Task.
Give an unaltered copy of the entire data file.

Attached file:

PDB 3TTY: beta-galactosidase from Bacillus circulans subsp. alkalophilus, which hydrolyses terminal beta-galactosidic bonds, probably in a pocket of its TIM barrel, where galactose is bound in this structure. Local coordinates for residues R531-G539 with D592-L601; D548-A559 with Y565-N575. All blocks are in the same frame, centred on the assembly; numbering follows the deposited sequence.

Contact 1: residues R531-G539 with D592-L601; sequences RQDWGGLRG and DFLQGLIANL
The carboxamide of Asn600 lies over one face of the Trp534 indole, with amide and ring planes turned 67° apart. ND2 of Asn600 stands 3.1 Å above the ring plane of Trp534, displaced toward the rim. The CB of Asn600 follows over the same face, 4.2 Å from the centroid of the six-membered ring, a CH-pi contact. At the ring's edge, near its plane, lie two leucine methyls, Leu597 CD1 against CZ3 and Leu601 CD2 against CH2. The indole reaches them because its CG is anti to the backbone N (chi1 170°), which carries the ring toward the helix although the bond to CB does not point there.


PDB 3TTY: beta-galactosidase from Bacillus circulans subsp. alkalophilus, which hydrolyses terminal beta-galactosidic bonds, probably in a pocket of its TIM barrel, where galactose is bound in this structure. Local coordinates for residues R531-G539 with D592-L601; D548-A559 with Y565-N575. All blocks are in the same frame, centred on the assembly; numbering follows the deposited sequence.

Contact 1: residues R531-G539 with D592-L601; sequences RQDWGGLRG and DFLQGLIANL
The carboxamide of Asn600 lies over one face of the Trp534 indole, with amide and ring planes turned 67° apart. ND2 of Asn600 stands 3.1 Å above the ring plane of Trp534, displaced toward the rim. The CB of Asn600 follows over the same face, 4.2 Å from the centroid of the six-membered ring, a CH-pi contact. At the ring's edge, near its plane, lie two leucine methyls, Leu597 CD1 against CZ3 and Leu601 CD2 against CH2. The indole reaches them because its CG is anti to the backbone N (chi1 170°), which carries the ring toward the helix although the bond to CB does not point there.